I put a photo of this building in because in the last recession the common belief in Austin was that the game had profoundly changed and no one would ever be able to sell a condominium in the downtown area in the foreseeable future.  Since then, this building and about 12 others have been built, are coming online and filling up briskly.  As late as last year pessimists proclaimed that the buildings would either go partially filled or that developers would have to radically reduce their pricing.  Now the buildings are nearly 100% sold.  People are clammering for more space close in to downtown.  It's the place to be.  The general take in 2008 was that real estate would be dead for a decade.  Now we need more.

The market is always more optimistic and pessimistic than the facts.  There aren't stock photos of the new CEO, the new building, the new factory, the new product, the new fabric, the new airplane, your kids, your daughter's wedding, or any of  a thousand other subjects.  We will need to take them.  We may take them with tiny digital cameras, we may take them with hulking behemoth cameras but we will take them.  We may deliver them on the web.  They may run on the web.  But they will still add the same or more value to corporations, companies, mom&pop businesses and other communicators.  We just need to charge accordingly, deliver accordingly and revive the working business model.

The sky may be falling but it may be the sky in some other market.  As a profession we need to stop putting energy into a myth that's destructive to our markets and our psyches.  The game was called on the count of "rain" for the past few years.  The clouds are breaking up.  Game on.

7.12.2010

A wonderful, minimalist portrait.


This is one of the youngest swimmers on my son's Summer League swim team.  We were at one of those morning meets where the sun was tethered behind clouds that mostly wanted to drizzle.  I was wandering around our area, talking to parents and looking for fun kids to photograph.  She was just adorable.

I was shooting with a 70-200mm f4 L zoom on a Canon 7D and loving the soft light.  The interesting thing for me about these kid swim meets is how much fun the behind the scenes stuff is.  Kids stuffing themselves with breakfast tacos and juice,  endless Nintendo Gameboy DS battles, eight to ten year old boys looking for stuff to stick into air conditioning systems,  groups of girls marking each other with Sharpies like south Austin tattoo artists.  And me just clicking away, soaking it all in.

Season's over now.  I'm just archiving stuff and looking through all the takes that didn't make the cut into the slide show.  Big fun.

Welcome to my inadvertent page re-design.

So,  I was stumbling around, adding "The Online Photographer" to my links when I fell further and further into the rabbit hole trying to figure out how to change something minor on this blog.  The next thing I knew I'd trashed my original design and couldn't seem to resurrect it.  Confounded by technology and thousands of lines of boring code I did what any self respecting luddite would do and opted to use one of the new templates.  At first I was pissed and now I'm just thankful that all my widgets and formats and such translated without major issue.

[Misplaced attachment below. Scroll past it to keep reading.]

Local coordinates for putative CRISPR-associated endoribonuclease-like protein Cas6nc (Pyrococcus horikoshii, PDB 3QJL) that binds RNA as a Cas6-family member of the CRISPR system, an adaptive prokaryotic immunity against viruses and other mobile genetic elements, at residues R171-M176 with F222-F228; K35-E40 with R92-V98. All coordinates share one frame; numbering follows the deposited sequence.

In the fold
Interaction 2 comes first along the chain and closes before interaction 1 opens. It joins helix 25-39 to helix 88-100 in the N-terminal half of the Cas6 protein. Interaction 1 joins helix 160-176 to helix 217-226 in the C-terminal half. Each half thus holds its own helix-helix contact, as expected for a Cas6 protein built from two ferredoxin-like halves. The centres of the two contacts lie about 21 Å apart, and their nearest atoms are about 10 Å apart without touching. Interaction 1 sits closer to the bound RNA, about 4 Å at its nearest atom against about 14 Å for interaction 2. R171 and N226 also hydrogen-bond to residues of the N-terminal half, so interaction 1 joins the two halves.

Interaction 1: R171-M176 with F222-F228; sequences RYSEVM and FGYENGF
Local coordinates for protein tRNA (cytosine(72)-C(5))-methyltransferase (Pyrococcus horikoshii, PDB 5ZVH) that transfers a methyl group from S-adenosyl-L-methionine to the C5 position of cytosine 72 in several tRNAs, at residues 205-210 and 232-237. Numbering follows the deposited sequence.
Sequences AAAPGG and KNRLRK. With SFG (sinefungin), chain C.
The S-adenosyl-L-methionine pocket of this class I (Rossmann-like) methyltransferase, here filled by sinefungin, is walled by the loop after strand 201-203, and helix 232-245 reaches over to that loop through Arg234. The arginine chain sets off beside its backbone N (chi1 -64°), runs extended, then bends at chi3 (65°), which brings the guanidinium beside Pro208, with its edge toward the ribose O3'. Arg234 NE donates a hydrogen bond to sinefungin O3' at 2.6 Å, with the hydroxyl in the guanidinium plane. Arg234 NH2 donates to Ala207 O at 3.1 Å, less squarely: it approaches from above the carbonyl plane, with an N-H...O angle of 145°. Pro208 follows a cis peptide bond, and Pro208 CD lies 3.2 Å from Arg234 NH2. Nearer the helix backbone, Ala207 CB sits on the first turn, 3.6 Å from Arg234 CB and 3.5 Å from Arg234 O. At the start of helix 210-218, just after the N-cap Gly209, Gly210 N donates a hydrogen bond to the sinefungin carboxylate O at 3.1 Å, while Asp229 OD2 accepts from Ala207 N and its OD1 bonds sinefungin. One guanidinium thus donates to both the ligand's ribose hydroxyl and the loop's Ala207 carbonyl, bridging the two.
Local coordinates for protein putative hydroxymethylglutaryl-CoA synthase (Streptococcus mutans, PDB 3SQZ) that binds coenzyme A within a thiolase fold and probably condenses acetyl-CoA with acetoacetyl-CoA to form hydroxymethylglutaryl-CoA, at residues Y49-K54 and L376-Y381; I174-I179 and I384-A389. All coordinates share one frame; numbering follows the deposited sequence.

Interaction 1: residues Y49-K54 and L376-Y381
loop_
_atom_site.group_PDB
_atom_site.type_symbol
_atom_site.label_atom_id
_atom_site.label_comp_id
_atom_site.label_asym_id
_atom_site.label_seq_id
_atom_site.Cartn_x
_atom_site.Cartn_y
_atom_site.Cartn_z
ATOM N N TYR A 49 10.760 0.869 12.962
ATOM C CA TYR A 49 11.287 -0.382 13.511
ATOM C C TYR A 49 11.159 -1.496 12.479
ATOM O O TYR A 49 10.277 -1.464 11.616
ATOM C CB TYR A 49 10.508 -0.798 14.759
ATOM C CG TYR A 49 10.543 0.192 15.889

I would complain harder but it would be churlish since the service is free and, for the most part, competent. I know that none of us like change but I did resist kaleidoscopic, polychromatic backgrounds and dancing type.  If you really hate a color on a link or you vote, en masse, to change the background color, I may respond and try to keep my loyal readers happy.  But I've had enough for today and don't want to talk to my computer for a while.  Must be time for a walk with a camera.

7.10.2010

The Olympus EPL1 comes out of hiding. And continues to please me.


This is the Norwood Tower in downtown Austin on a sunny weekend day.  Shot with the Olympus EPL, sporting the absolutely serious 70mm f2 Pen lens.  Cropped square by the camera because that's the way I like it.  The camera hasn't left my side today.  Maybe I'll make a movie......

7.09.2010

In defense of doing things exactly the way you want to.




People are amazingly well inventoried with advice.  Not actual experience, per se, just advice.  If I listened to everyone's advice I'd be stuck in a practical job hoping to eck out enough good performance reviews to be able to sit tight and make it to retirement.  With any luck upper management would have not pillaged the pension funds and I would be smart enough not to invest in my own employer's stock.  If I took everyone's advice I would have made photography a nice hobby.  But I would prudently research all the options first and then buy a system and stay the course.

If I had a real job I would be tired when I came home.  If I had a real job we probably would have felt that we could afford silly things like cable television.  And instead of printing photos from Russia I could be catching up on Madmen, and re-runs of Seinfeld,  and watching a recent Cohen brother's movie from the safety and comfort of my couch.

If I listened to everyone's advice I would have sold stock in 2009 instead of buying it.  And I would, no doubt, have flipped houses several times by now and gone from a comfortable place in a nice neighborhood to a McMansion that I could never afford now that the bottom has dropped out of the economy.

If I listened to my corporate friends I would never waste my time writing a blog and if I listened to my accountant I sure wouldn't write it for free.  If I listened to the high school counselor I would have ended up as a mechanic, even though I've never been able to figure out hand tools.